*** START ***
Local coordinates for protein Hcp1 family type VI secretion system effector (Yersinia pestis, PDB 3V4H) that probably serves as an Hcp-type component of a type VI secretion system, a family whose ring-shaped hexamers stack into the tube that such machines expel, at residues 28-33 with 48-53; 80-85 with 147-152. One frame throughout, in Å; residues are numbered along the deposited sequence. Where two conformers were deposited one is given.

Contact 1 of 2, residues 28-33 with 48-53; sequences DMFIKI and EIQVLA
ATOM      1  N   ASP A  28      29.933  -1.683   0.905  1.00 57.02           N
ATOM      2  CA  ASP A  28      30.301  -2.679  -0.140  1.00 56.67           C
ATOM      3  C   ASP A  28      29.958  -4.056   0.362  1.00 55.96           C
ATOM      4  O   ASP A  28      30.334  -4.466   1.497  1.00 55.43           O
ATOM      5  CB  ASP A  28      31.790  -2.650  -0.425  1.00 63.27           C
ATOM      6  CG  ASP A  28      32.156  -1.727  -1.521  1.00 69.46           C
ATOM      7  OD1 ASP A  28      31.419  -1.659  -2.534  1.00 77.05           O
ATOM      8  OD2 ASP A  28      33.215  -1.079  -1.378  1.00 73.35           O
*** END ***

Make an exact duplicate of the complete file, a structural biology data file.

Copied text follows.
Local coordinates for protein Hcp1 family type VI secretion system effector (Yersinia pestis, PDB 3V4H) that probably serves as an Hcp-type component of a type VI secretion system, a family whose ring-shaped hexamers stack into the tube that such machines expel, at residues 28-33 with 48-53; 80-85 with 147-152. One frame throughout, in Å; residues are numbered along the deposited sequence. Where two conformers were deposited one is given.

Contact 1 of 2, residues 28-33 with 48-53; sequences DMFIKI and EIQVLA
ATOM      1  N   ASP A  28      29.933  -1.683   0.905  1.00 57.02           N
ATOM      2  CA  ASP A  28      30.301  -2.679  -0.140  1.00 56.67           C
ATOM      3  C   ASP A  28      29.958  -4.056   0.362  1.00 55.96           C
ATOM      4  O   ASP A  28      30.334  -4.466   1.497  1.00 55.43           O
ATOM      5  CB  ASP A  28      31.790  -2.650  -0.425  1.00 63.27           C
ATOM      6  CG  ASP A  28      32.156  -1.727  -1.521  1.00 69.46           C
ATOM      7  OD1 ASP A  28      31.419  -1.659  -2.534  1.00 77.05           O
ATOM      8  OD2 ASP A  28      33.215  -1.079  -1.378  1.00 73.35           O